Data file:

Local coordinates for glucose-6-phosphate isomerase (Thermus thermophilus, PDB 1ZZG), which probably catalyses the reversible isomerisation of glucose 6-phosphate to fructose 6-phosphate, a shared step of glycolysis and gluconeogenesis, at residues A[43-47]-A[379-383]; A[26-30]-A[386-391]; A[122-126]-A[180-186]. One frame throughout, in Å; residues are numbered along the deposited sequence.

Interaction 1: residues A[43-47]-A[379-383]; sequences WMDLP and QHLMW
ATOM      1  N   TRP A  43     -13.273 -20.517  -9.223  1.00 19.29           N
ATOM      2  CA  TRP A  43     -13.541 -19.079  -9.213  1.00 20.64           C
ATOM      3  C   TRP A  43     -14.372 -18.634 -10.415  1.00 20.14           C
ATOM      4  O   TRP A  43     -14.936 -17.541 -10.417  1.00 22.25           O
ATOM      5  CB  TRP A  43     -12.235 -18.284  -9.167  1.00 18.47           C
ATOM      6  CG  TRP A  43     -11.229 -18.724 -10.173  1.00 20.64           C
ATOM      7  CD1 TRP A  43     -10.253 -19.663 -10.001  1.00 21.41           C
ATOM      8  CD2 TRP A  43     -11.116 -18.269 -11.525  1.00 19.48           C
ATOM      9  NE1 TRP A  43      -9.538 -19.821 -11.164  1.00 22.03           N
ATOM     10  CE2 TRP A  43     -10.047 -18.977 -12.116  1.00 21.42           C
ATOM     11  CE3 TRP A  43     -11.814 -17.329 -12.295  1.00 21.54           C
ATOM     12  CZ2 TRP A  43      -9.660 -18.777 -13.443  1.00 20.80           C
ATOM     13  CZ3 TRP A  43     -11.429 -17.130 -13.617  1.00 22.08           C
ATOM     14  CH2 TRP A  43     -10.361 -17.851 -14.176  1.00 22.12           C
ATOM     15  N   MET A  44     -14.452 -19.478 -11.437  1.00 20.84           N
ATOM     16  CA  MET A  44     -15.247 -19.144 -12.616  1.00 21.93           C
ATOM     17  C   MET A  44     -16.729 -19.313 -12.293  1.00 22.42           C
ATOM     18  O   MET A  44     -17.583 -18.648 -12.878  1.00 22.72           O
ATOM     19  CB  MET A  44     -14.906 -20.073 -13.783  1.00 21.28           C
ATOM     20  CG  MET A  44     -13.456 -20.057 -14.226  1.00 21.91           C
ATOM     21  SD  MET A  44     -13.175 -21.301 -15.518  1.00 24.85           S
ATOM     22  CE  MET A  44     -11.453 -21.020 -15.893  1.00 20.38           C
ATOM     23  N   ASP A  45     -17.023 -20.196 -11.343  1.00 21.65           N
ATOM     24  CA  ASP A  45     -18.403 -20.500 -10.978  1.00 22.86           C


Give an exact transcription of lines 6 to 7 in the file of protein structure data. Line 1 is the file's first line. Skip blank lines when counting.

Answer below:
ATOM      4  O   TRP A  43     -14.936 -17.541 -10.417  1.00 22.25           O
ATOM      5  CB  TRP A  43     -12.235 -18.284  -9.167  1.00 18.47           C